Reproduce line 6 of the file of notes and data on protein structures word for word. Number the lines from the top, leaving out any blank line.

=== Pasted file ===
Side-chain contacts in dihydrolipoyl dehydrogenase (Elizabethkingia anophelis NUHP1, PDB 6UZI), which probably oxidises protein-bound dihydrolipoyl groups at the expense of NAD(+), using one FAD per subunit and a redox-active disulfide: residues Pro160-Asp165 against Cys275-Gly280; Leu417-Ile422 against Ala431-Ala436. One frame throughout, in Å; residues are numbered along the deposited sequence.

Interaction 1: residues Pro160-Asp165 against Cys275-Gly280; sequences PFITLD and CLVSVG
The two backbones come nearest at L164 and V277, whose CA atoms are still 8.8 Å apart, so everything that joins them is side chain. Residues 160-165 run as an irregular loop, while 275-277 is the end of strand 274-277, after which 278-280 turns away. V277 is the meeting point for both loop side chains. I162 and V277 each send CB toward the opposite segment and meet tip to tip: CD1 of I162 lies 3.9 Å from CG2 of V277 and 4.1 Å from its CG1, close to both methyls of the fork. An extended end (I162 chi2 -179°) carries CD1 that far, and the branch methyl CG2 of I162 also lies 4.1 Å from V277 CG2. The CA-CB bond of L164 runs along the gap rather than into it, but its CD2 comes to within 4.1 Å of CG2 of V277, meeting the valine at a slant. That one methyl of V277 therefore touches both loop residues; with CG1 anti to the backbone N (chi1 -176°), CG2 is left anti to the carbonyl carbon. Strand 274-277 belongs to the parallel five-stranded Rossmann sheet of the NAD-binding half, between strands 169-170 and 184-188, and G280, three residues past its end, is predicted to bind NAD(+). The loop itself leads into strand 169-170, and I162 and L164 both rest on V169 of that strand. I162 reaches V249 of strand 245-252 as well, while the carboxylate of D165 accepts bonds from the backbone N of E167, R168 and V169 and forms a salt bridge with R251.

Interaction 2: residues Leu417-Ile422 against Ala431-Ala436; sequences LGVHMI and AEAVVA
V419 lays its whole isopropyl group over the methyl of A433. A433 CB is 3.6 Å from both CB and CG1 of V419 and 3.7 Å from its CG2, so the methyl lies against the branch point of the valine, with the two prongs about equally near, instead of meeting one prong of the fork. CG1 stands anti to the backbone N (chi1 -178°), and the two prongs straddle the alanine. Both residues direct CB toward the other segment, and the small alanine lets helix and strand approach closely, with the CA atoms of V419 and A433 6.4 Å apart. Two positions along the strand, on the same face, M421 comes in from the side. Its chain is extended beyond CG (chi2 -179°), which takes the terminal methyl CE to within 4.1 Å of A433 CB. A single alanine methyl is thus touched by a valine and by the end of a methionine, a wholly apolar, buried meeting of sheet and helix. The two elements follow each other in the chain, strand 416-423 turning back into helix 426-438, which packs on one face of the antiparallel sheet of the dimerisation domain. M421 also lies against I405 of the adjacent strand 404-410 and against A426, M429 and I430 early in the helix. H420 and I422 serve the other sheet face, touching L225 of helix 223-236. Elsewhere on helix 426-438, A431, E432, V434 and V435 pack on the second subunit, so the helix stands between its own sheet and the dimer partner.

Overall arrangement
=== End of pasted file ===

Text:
Overall arrangement